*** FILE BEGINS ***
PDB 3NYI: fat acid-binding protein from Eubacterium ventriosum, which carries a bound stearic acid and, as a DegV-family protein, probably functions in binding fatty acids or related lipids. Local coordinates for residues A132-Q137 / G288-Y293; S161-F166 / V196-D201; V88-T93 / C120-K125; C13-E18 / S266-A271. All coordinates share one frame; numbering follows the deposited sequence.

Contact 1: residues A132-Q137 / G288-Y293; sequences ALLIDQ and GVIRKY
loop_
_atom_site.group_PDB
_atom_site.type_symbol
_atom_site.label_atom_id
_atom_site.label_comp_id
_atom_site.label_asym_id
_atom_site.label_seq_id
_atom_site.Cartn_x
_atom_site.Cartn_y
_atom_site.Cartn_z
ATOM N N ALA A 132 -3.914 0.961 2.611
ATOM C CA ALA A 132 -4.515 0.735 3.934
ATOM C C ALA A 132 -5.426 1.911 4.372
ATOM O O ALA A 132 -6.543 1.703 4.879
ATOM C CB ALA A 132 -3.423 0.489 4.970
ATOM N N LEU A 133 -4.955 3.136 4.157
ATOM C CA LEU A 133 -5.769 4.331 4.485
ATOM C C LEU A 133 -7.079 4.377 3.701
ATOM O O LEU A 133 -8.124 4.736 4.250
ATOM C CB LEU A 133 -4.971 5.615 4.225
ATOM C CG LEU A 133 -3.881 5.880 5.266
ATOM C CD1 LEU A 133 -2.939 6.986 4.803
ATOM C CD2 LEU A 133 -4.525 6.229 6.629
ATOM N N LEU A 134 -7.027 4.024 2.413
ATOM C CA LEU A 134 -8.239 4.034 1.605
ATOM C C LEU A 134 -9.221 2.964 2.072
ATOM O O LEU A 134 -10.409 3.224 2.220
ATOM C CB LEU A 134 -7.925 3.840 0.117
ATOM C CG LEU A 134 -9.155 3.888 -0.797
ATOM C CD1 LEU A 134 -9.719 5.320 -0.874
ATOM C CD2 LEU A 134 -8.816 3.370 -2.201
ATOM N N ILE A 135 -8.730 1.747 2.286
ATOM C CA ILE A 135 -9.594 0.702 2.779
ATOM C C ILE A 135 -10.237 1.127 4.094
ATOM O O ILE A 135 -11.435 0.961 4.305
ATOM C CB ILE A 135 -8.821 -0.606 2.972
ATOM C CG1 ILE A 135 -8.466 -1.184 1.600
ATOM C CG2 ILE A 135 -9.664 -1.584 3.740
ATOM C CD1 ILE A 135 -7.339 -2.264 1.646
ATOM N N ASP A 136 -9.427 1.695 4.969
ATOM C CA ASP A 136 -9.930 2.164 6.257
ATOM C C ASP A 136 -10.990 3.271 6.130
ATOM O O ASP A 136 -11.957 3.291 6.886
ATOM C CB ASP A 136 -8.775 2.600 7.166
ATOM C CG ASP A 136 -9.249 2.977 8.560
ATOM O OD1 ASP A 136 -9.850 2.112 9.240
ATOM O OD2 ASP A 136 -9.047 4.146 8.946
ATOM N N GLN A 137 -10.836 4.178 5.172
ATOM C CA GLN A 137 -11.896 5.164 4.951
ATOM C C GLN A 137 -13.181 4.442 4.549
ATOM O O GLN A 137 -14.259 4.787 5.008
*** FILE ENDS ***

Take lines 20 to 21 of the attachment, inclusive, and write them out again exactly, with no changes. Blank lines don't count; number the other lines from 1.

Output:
ATOM C C LEU A 133 -7.079 4.377 3.701
ATOM O O LEU A 133 -8.124 4.736 4.250